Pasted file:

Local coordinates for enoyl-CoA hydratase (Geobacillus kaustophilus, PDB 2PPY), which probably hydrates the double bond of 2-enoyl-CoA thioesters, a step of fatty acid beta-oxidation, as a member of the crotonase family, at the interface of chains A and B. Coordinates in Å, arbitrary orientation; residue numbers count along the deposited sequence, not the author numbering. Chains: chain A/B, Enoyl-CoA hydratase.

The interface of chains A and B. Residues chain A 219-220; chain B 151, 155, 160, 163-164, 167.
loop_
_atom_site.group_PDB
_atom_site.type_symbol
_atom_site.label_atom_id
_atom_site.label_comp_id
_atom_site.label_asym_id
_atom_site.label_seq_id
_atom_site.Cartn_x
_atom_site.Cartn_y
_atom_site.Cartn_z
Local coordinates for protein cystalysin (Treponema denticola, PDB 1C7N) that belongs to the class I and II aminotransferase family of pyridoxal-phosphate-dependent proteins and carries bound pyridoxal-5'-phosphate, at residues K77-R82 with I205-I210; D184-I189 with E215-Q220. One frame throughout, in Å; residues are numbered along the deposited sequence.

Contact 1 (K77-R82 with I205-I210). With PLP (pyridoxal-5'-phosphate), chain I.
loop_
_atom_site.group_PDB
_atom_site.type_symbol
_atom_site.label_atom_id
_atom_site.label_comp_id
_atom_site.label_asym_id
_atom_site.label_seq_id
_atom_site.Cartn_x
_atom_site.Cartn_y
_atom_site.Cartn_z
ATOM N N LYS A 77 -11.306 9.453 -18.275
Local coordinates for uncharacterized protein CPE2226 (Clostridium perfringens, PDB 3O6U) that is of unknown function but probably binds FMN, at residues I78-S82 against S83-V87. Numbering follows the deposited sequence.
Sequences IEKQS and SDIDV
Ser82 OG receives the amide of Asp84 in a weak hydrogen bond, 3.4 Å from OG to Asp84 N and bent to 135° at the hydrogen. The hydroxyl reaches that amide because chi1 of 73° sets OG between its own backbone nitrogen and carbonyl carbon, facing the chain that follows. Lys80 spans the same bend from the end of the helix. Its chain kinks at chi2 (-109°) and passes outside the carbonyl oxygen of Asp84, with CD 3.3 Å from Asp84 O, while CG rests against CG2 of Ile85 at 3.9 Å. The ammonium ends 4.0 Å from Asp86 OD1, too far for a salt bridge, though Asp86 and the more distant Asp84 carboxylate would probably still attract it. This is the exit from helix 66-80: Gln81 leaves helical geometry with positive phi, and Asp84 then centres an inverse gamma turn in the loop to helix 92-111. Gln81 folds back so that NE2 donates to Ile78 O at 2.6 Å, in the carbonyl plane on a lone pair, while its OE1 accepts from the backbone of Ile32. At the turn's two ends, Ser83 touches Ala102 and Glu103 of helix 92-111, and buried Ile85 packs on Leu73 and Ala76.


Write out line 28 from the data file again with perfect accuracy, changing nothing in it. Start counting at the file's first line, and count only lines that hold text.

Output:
Ser82 OG receives the amide of Asp84 in a weak hydrogen bond, 3.4 Å from OG to Asp84 N and bent to 135° at the hydrogen. The hydroxyl reaches that amide because chi1 of 73° sets OG between its own backbone nitrogen and carbonyl carbon, facing the chain that follows. Lys80 spans the same bend from the end of the helix. Its chain kinks at chi2 (-109°) and passes outside the carbonyl oxygen of Asp84, with CD 3.3 Å from Asp84 O, while CG rests against CG2 of Ile85 at 3.9 Å. The ammonium ends 4.0 Å from Asp86 OD1, too far for a salt bridge, though Asp86 and the more distant Asp84 carboxylate would probably still attract it. This is the exit from helix 66-80: Gln81 leaves helical geometry with positive phi, and Asp84 then centres an inverse gamma turn in the loop to helix 92-111. Gln81 folds back so that NE2 donates to Ile78 O at 2.6 Å, in the carbonyl plane on a lone pair, while its OE1 accepts from the backbone of Ile32. At the turn's two ends, Ser83 touches Ala102 and Glu103 of helix 92-111, and buried Ile85 packs on Leu73 and Ala76.